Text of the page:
In response to the climate emergency, the Universitat Oberta de Catalunya (UOC) has decided to calculate the greenhouse gas emissions that it produces. (Photo: Noah Buscher / Unsplash)
The aim of this initiative is to develop an environmental sustainability plan
The carbon footprint is the measurement of greenhouse gas (GHG) emissions generated by an activity or individual, or by an organization. On the initiative of the University Council's sustainability group, the UOC has calculated its carbon footprint for the first time. In 2019, the University emitted 3,089 tonnes of CO2, the equivalent of 2.08 kilos of CO2 per teaching credit. The calculation was based on 2019 because the pandemic made remote work more widespread among the institution's professionals and the results would have varied considerably.
Calculating the carbon footprint is vital to understand how these emissions are generated and thus identify effective measures that can be taken to reduce them, as "we're in the midst of a climate emergency and climate chaos, and universities must be a reference point and set an example, both for other institutions that have to tackle this issue and for our community", said Pastora Martínez Samper, UOC vice president for Globalization and Cooperation.
Being aware of the amount of GHG emissions that we generate as an institution "is an important starting point", said Isabel Solà, a member of the University Council's driving group, "as it provides us with a tool to make an annual calculation and find out what our situation is so that we can look for solutions to reduce this footprint". Martínez Samper added that "we've made a commitment not to increase our carbon footprint from this first calculation, and to develop a plan to reduce it. We'll also recalculate our footprint annually to evaluate whether our initiatives are on the right track". The UOC's carbon footprint was calculated with the support and advice of Inèdit, a strategic eco-innovation firm specializing in supporting organizations in their efforts to achieve sustainability.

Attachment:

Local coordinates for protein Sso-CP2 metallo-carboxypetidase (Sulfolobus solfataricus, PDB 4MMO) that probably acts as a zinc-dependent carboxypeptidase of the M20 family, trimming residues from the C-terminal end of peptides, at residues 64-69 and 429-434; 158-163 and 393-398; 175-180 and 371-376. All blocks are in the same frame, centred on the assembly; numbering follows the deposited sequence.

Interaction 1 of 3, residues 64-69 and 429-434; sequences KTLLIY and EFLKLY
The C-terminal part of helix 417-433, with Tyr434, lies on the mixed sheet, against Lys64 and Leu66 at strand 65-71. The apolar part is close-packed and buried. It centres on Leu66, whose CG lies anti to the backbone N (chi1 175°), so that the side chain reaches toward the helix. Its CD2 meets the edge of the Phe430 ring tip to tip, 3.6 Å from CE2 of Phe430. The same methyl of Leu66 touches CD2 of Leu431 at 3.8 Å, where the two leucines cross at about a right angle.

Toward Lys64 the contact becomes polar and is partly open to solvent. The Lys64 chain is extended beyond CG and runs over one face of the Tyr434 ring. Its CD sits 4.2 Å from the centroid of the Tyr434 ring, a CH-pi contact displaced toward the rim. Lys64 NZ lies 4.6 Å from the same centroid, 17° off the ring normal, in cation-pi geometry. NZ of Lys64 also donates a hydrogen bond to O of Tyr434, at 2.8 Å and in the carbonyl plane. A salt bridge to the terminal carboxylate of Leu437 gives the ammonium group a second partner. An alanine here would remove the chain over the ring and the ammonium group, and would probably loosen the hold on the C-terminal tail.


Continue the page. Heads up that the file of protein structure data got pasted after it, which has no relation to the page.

The results of this type of study are always expressed in tonnes of CO2 equivalent, a figure that includes the total amount of greenhouse gases from all emissions, as they do not all have to be directly derived from carbon.
The study not only calculated the total emissions, but also gave a breakdown of the most polluting groups or activities in the day-to-day running of the university.
The UOC has an Environmental Sustainability Plan
With the aim of reversing the current climate emergency, in 2021 the UOC signed climate action commitments and joined the Government of Catalonia's Programme of Voluntary Agreements, an important step because "it strengthens our determination in the fight against climate change. We also have to set an example as a university that is responsible for educating citizens and professionals who are capable of facing global challenges, by investing in research and generating knowledge in this field that allows us to move forward", said Martínez Samper.